Edward, Robert (Bilston) Loughlin, Charles Small, William
Edwards. Walter (Stepney) Lubbock, Eric Smith, Ellis (Stoke, s.)
Evans, Albert Mabon, Dr. J. Dickson Snow, Julian
Fernyhough, E. McBride, N. Sorensen, R. W.
Finch, Harold McCann, John Soskice, Rt. Hon. Sir Frank
Fitch, Alan MacColl, James Spriggs, Leslie
Fletcher, Eric MacDermot, Nlall Steele, Thomas
Foley, Maurice Mcinnes, James Stewart, Michael (Fulham)
Foot, Dingle (Ipswich) McKay, John (Wallsend) Storehouse, John
Forman, J. C. Mackle, John (Enfield, East) Stonet, William
Fraser, Thomas (Hamilton) McLeavy, Frank Strauss, Rt. Hn, G. R, (Vauxhall)
Galpern, Sir Myer MacMillan, Malcolm (Western Isles) Strass,Dr.Barnett(Stoke-on-Trent,C.)
George, LadyMeganLloyd(Crmrthn) MacPherson, Malcolm (Stirling) Swain, Thomas
Ginsburg, David Mahon, Simon Swingler, Stephen
Gordon Walker, Rt. Hon. P. C. Mallalieu, E. L. (Brigg) Symonds, J. B.
Gourlay, Harry Mallalieu, J.P.W. (Huddersfield, E.) Taverne, D.
Greenwood, Anthony Manuel, Archie Taylor, Bernard (Mansfield)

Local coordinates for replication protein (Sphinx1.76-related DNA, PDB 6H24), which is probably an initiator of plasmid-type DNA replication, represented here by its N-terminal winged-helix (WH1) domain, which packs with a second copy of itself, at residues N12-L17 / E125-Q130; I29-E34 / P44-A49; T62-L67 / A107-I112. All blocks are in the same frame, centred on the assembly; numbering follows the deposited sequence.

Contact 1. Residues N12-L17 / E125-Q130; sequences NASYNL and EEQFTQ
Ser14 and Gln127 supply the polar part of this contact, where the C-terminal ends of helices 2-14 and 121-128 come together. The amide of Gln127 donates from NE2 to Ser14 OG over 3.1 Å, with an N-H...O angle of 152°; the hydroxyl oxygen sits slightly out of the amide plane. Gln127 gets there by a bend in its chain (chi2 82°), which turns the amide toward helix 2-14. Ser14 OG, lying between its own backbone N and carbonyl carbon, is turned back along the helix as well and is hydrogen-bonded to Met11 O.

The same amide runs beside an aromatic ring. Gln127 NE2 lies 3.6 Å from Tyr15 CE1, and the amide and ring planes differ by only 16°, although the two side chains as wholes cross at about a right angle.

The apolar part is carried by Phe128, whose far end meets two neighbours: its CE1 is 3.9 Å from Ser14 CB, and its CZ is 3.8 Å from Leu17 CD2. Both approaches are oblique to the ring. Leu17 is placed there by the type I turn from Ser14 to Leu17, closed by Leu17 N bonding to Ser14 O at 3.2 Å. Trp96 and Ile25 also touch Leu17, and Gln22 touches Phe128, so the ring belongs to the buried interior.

Grey, Charles Mapp, Charles Thomas, George (Cardiff, W.)
Griffiths, David (Rother Valley) Marsh, Richard Thomas, lorwerth (Rhondda, W.)
Griffiths, Rt. Hon. James (Lianelty) Mason, Roy Thompson, Dr. Alan (Dunfermline)
Griffiths, W. (Exchange) Mayhew, Christopher Thornton, Ernest
Gunter, Ray Mellish, R. J. Thorpe, Jeremy
Hale, Leslie (Oldham, w.) Mendelson, J. J. Timmons, John
Hamilton William (West Fife) Milne, Edward Tomney, Frank
Hannan, William Mitchison, G. R. Wade, Donald
Harper, Joseph Moody, A. S. Wainwright, Edwin
Hart, Mrs. Judith Morris, John Warbey, William
Hayman, F. H. Moyle, Arthur Watkins, Tudor
Healey, Denis Mulley, Frederick Weitzman, David
Henderson,Rt.Hn.Arthur(RwlyRegis) Neal, Harold Wells, William (Walsall, N.)
Hewitson, Capt. M. Noel-Baker, Francis (Swindon) White, Mrs. Elrene